International Reserves Accumulation
in Emerging Countries with Flexible Exchange Rates
Patricia Rodríguez and Omar Ruiz
THE NEED TO MAINTAIN MONETARY RESERVES

The 2008 financial crisis caused a negative impact on global trade, creating major imbalances in international financial and trade accounts. Therefore, developing nations are now trying to minimize the costs and effects of their balances of payments in various ways; this has led to a series of protectionist measures such as the increase in their respective international reserves, foreign exchange interventions, etc., which hardly help to close –and in fact widen– the gap between developed and developing countries.

Furthermore, the weaknesses in the international monetary system are closely interconnected with the US dollar's role as the global unit of account, as well as the capacity of the system itself to address the liquidity problem, and this has a direct repercussion on the increasing levels of foreign reserve assets held by emerging countries.

The asymmetry between countries with deficits and those with surpluses in their balances of payments, as well as that between the country that issues the international reserve currency and the rest of the world, creates adjustment problems that arise essentially due to their reluctance to implement monetary policies to maintain a real price for their respective currencies and not keeping them overvalued in order to prevent inflation pass-through. “The high social costs implicated in a currency's devaluation in developing countries explains why some countries look on their currency's appreciation with benign indifference and even increase the likelihood of Dutch disease in their economies when the international financial market conditions are right” (Mántey, 2010: 176).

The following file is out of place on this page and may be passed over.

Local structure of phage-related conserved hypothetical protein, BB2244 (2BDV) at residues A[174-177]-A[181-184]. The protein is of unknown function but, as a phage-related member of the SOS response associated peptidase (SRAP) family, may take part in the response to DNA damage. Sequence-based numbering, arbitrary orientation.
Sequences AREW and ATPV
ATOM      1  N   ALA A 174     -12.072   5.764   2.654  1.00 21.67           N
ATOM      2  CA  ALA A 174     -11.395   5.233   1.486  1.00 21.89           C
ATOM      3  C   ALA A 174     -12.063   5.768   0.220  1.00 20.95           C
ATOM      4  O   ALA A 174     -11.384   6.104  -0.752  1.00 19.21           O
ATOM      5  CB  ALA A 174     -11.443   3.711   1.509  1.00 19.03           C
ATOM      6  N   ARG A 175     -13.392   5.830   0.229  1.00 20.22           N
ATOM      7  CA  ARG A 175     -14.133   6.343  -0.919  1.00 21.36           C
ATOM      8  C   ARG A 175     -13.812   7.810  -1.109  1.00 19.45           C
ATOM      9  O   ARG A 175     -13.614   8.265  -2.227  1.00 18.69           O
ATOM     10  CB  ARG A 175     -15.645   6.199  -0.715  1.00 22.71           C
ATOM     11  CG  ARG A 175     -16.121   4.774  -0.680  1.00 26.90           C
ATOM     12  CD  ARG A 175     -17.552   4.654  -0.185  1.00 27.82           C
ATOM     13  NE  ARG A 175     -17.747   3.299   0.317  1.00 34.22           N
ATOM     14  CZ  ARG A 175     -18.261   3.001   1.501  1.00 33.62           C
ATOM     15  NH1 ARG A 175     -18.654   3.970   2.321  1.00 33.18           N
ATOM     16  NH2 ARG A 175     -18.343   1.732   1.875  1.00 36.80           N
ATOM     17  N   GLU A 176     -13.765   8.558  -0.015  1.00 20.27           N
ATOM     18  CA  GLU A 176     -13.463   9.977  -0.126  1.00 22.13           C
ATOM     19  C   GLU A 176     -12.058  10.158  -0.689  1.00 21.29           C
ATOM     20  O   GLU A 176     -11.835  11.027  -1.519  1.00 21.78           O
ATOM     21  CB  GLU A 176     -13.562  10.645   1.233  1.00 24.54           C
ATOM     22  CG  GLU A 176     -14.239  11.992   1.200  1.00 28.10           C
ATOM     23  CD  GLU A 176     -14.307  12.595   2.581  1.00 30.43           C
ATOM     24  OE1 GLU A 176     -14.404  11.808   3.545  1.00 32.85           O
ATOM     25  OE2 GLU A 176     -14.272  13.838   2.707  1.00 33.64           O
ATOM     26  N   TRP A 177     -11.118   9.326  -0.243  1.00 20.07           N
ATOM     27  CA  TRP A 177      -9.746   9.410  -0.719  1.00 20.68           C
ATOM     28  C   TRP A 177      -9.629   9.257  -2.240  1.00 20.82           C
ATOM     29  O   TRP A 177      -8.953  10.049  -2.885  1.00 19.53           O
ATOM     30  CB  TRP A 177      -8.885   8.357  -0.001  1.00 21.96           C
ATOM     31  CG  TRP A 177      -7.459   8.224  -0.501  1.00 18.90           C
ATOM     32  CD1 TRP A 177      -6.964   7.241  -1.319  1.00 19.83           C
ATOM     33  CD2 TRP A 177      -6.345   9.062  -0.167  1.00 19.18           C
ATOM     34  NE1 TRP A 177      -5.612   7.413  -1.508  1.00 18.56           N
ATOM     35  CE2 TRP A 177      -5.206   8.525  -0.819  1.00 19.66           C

The US economist Robert Triffin foresaw the result of the excess in the United States’ foreign liabilities, by establishing that central banks of other countries would start to exchange their dollars for gold. In 1960, Triffin produced a report on the international financial system which contains the following concept known as the Triffin dilemma:

“If the United States stopped running balance of payments deficits, the international community would lose its largest source of additions to reserves. The resulting shortage of liquidity could draw the world economy into a contractionary spiral leading to instability. If the US deficits continued, a steady stream of dollars would continue to fuel world economic growth. However, excessive US deficits (a dollar glut) would erode confidence in the value of the US dollar. Without confidence in the dollar, it would no longer be accepted as the world's reserve currency. The fixed exchange rate system could break down, leading to instability.”1 (Triffin, 2006, 1960: 45).

With this outlook, Triffin proposed the creation of new reserve units which would not depend on gold or national currencies, but solely add liquidity to the whole world. The creation of this new unit would allow the United States to cut its balance of payments deficit while also allowing for global economic growth. These ideas are still relevant today given the endless consequences of the crisis that officially began in October 2008 and which still have no likely conclusion in sight, and also since emerging countries are increasingly assigned the main responsibility of remedying this crisis –particularly by increasing of international reserves, raising excess global liquidity, the strengthening of their currencies (which allows lowering international prices) and intensifies unfair global competition between them and harms their internal economies.

1 In August 1971, President Richard Nixon announced the end to the convertibility between US dollars and gold, placed a 10% tariff on imported goods, and reduced foreign aid by 10%. By breaking with the existing link between dollar and gold, the system was abandoned and all other currencies linked to the value of gold were floating. In 1973, the decision was taken for a widespread floating of currencies, and increases in movements of capital no longer permit a return to fixed exchange rates. (González, 2002: 53).